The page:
Twitter, the Movie: Director Frank Kelly Talks 140


140_twitter_movie_mSocial media phenomenon Twitter has spawned gossip, hilarity, feuding (complete with 140-character-or-less zingers), and above all, an exponential decrease in workplace productivity. Independent filmmaker Frank Kelly, however, is seeking to find meaning in Twitter beyond abbreviated witticisms and one-liner celebrity snubs with his latest documentary, 140.

The Irish filmmaker is creating a feature-length documentary inspired by the connectivity and synchronicity that Twitter users experience. 140 will consist of 140 different filmmakers, each shooting 140 seconds of film that represent what connects the filmmaker to their home . Oh yeah, and the footage will all be shot simultaneously. Kelly described the process in a press release for the movie: “I’m asking the filmmaker what it is that connects them to their home. It can be anything they want, a landscape, cityscape, a sunrise, a wife, husband, child… doesn’t matter. But it has to be captured in 140 seconds and at the same time as everyone else.”

The theme, the filmmaker says, is connection. “The idea came from being able to communicate with a lot of people at once,” Kelly told Paste in a recent interview. “And the fact that you could actually synchronize something: You put a message up, and everyone who’s following you gets it instantly.”

The synchronicity of Twitter inspired Kelly to have all 140 filmmakers shoot their footage at the same time. Although it may sound like a logistical nightmare, Kelly is confident that single-handedly harmonizing that many filmmakers will be easier than it sounds. “I’ve had so many people ask me, ‘How are you going to organize that?’ It’s kind of simple, though, because for everyone involved, it’s just a small personal project, something that’s very honest.”

Kelly is still in the midst of recruiting all of the filmmakers, but with the help of Twitter and other social-networking venues, there are already 60 participants on board. The experience of the group runs the gamut. “There are a couple of students, one in Utah who is 18 years old,” Kelly says. “It goes from him all the way up to commercially successful, award-winning short filmmakers and documentary filmmakers. I wasn’t going to tell anyone no, because the main thing is to get across the filmmaker’s point of view. Just because they weren’t established didn’t change the fact that they had a personal connection with something.”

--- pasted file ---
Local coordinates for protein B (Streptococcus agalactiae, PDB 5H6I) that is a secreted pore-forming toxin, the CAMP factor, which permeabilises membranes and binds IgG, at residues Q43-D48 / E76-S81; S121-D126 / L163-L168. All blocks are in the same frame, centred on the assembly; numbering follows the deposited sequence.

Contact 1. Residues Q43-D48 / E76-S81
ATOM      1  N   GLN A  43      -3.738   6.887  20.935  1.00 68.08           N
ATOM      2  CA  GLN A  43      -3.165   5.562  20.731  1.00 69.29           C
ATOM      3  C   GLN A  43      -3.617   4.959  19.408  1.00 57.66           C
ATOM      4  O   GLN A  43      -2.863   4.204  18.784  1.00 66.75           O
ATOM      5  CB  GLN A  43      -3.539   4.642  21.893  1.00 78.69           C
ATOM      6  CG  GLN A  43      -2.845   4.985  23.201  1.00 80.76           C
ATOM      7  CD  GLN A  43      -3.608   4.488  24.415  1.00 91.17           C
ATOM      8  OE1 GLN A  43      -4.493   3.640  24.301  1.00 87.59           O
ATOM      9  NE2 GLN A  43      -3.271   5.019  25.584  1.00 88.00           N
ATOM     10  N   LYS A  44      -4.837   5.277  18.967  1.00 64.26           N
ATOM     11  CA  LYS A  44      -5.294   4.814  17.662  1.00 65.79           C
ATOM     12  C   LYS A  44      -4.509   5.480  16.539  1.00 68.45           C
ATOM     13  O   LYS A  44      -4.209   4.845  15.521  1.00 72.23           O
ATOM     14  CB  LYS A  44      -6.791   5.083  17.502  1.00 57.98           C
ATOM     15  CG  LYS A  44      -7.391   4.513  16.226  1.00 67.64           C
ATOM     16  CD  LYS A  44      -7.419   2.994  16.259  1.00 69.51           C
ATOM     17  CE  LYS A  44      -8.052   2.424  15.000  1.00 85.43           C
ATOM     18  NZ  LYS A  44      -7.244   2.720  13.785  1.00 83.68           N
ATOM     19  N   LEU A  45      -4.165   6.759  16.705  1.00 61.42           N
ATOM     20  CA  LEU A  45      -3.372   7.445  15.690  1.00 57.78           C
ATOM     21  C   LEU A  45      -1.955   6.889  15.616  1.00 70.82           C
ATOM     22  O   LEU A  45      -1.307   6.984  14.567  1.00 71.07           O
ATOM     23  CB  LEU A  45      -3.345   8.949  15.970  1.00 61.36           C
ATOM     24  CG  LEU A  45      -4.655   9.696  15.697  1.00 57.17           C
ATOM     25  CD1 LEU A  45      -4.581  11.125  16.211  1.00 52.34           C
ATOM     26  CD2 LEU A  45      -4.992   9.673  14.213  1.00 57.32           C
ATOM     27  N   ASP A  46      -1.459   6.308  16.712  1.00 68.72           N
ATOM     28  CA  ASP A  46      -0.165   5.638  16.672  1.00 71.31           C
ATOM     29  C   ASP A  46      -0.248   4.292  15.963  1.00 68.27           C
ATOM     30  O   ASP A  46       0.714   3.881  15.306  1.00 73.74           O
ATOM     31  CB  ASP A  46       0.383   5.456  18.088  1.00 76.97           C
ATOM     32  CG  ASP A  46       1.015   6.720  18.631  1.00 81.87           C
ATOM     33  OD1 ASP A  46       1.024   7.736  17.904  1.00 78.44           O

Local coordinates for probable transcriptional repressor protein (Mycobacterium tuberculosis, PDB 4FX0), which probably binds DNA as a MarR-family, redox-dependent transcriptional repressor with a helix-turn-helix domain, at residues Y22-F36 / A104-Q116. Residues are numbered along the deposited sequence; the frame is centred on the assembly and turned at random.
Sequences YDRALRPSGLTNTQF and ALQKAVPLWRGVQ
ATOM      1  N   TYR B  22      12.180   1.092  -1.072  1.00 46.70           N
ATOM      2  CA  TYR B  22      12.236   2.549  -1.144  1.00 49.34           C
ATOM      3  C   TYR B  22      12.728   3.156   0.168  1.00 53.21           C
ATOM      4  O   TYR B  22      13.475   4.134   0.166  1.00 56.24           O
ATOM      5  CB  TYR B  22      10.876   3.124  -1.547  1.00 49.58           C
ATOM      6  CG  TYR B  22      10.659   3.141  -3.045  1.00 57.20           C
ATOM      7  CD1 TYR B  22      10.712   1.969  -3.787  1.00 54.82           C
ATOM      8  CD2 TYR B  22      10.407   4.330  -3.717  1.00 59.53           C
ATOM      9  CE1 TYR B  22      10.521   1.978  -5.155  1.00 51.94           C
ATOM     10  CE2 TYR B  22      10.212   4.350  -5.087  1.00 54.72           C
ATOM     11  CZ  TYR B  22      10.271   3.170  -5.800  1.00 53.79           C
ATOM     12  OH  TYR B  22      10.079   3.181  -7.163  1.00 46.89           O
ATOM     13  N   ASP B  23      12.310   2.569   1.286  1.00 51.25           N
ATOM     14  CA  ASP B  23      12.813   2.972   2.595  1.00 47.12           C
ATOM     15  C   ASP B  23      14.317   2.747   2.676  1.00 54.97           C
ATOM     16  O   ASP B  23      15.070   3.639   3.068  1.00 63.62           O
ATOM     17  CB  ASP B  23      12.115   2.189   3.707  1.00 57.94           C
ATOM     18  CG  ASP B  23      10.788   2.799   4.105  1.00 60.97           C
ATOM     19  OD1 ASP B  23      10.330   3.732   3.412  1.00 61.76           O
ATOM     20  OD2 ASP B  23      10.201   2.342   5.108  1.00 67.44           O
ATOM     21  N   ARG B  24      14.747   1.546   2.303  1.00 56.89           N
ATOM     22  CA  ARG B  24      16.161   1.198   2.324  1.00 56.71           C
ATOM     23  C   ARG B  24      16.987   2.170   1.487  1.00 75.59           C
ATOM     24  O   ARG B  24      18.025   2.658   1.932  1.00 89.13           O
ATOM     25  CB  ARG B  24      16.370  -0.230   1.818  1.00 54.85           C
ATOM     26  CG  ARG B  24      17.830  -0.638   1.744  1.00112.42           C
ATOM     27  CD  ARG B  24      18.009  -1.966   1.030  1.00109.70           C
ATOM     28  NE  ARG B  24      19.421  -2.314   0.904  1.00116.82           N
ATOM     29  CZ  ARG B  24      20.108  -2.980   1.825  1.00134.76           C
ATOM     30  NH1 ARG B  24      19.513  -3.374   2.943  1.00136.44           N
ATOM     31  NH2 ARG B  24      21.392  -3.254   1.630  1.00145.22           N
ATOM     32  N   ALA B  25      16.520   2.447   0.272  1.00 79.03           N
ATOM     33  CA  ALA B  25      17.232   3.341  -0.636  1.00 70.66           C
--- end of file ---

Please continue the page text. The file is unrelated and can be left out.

The varied pool of directors will result not only in an assortment of backgrounds and styles, but also a collection of visually diverse footage. “People were worried about not having access to expensive equipment, and I said to them, ‘Just film with what you have,'” Kelly remembers. “So, all the footage is going to look different.” Adding to the hodgepodge of perspectives, the current list of filmmakers spans nearly every continent on the globe. From Mumbai to Malaysia, the filmmakers will all be shooting in individual locations. Although Kelly says he didn’t purposefully seek out such geographical diversity (“It just happened like that.”), he is looking forward to the patchwork of footage that will result from it. “It’ll be interesting to see what themes come out of it,” Kelly says. “I’m sure people have the same kind of connections, and their films will be similar in some way. Then there will be some, I’m sure, that’ll be completely off the wall.”

Kelly signed up for Twitter as it was just beginning to gather steam. “When I first get into something like that, my first thought is how I can use it as a tool,” he says. “How can I use this to benefit my life rather than act as a distraction in my life?”

Distraction, indeed. With many Twitterers updating their every move throughout the day, the website has certainly gained its critics. But Kelly insists that Twitter has neither jumped the shark nor resulted in a mass sense of self-absorption. “As humans, we constantly long for connection,” he says. “We long to be involved with something or someone. We all have jobs to do, we have to make a living, and a lot of that involves being alone. So I think Twitter is a way to stay connected.”

While rumors, celebrity fights and attention-craving does abound on Twitter, Kelly sees it as both a tool that artists can use, and as a source of inspiration. “It’s like doodling in your notebook while you’re in class,” he says. “It’s fun, and it’s a distraction, but it’s also that connection, something you have during the day, even at your job, that keeps you connected with what you love to do.”

While Kelly is still looking for filmmakers (you can contact him on Twitter, of course, if you’re interested), he has set a date for shooting: June 21. “If I don’t set a date for this one, it’ll never happen,” Kelly jokes. But once the footage is collected, he will spend months editing. “I visualize the end product as like a day in the life of the planet,” Kelly says. “It’ll capture the same moment across the world.”

As a film jack-of-all-trades, Kelly has played the roles of director, producer, writer and editor, even scoring some of his previous films. But for the music this time, he’s looking to reach out to well-established bands. Topping his wish list? “Sigur Rós would be exactly the type of music I’d want for this film,” he says. “And I’m going to ask them; you never know until you ask.”


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